This will not happen on its own. Preventing a much deeper digital divide will require forward-leaning policymakers, far-sighted investors and grant makers, civic-minded tech innovators and businesses, and a robust, digitally savvy civil society to work collaboratively for social and economic inclusion. It will require political will and improved data governance to deploy digital platforms to serve populations furthest behind. It is in our collective interest to ensure the health and well-being of every segment of society. Digital inclusion is part of the solution.

There are certain pathways public, private and social actors can follow to leverage data science, digital tools, and platforms today….(More)”.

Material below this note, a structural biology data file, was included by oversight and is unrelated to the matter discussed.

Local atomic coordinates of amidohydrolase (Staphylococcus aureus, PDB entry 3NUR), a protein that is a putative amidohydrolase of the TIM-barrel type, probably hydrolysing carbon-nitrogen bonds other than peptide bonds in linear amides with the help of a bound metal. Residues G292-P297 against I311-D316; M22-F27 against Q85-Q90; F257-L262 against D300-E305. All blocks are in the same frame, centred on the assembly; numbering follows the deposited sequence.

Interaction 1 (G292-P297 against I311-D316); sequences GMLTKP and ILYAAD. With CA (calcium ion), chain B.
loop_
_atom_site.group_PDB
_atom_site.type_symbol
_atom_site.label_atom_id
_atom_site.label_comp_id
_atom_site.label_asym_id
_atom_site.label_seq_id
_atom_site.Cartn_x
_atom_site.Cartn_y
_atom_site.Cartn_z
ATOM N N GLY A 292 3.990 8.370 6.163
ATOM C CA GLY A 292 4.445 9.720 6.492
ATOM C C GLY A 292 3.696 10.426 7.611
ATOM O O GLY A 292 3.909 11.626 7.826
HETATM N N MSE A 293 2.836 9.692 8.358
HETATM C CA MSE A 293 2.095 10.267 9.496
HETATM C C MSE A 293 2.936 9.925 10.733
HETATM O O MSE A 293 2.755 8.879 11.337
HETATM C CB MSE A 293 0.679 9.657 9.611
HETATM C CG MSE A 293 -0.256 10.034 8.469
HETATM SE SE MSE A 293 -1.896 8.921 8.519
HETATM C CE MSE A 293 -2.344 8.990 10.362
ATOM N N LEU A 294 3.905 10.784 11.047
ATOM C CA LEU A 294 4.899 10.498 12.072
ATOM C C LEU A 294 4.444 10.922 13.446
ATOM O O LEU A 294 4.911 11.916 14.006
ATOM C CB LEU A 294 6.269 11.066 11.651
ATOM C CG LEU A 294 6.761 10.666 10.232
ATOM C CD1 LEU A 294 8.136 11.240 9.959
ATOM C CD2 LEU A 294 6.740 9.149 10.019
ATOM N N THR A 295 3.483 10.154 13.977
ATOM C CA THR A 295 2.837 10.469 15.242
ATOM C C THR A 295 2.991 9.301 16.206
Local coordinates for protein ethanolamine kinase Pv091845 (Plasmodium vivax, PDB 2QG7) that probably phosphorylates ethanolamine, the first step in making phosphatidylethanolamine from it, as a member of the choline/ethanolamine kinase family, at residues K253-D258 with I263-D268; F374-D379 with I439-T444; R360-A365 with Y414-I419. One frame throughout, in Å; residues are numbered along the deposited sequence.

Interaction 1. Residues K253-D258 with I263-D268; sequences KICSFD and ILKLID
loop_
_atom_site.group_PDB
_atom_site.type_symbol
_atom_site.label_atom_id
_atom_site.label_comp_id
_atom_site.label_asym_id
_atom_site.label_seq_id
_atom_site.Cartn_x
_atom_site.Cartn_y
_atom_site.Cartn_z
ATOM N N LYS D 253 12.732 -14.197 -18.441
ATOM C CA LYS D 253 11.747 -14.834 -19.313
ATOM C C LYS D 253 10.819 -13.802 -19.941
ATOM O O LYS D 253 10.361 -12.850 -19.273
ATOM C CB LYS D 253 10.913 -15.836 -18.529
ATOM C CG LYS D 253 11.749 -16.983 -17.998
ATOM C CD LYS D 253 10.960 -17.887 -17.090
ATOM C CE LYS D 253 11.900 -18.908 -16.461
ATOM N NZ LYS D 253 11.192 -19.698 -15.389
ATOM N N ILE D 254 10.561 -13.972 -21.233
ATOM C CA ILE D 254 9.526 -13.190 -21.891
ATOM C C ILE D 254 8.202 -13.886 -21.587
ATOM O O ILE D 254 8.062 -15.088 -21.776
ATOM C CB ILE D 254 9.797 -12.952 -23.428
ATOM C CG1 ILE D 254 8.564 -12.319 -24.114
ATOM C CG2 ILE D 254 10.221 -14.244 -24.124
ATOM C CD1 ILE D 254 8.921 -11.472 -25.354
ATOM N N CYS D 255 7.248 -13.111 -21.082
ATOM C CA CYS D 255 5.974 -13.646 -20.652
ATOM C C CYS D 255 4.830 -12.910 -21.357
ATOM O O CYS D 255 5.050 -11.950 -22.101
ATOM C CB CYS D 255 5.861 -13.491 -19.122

Trade-offs and considerations for the future: Innovation and the COVID-19 response


Essay by Benjamin Kumpf: “…Here are some of the relevant trade-offs I identified. 

Rigour vs. Speed

How to best balance high-quality rigorous research and the need to gain actionable insights rapidly?  

Responding to a pandemic requires working at pace, while investing in ongoing research and the cross-fertilization of disciplines. In our response, we witness the importance of strong networks with academia and DFID’s focus on high-quality research. In parallel, we invest in supporting partners with rapid data collection through methods such as phone surveys, field visits, onsite interviews where possible as well as big data analysis and more. For example, through the International Growth Centre, DFID has supported a Sierra Leone COVID-19 dashboard, providing real time data on current economic conditions and trends from phone–based surveys from 195 towns and villages across Sierra Leone. ….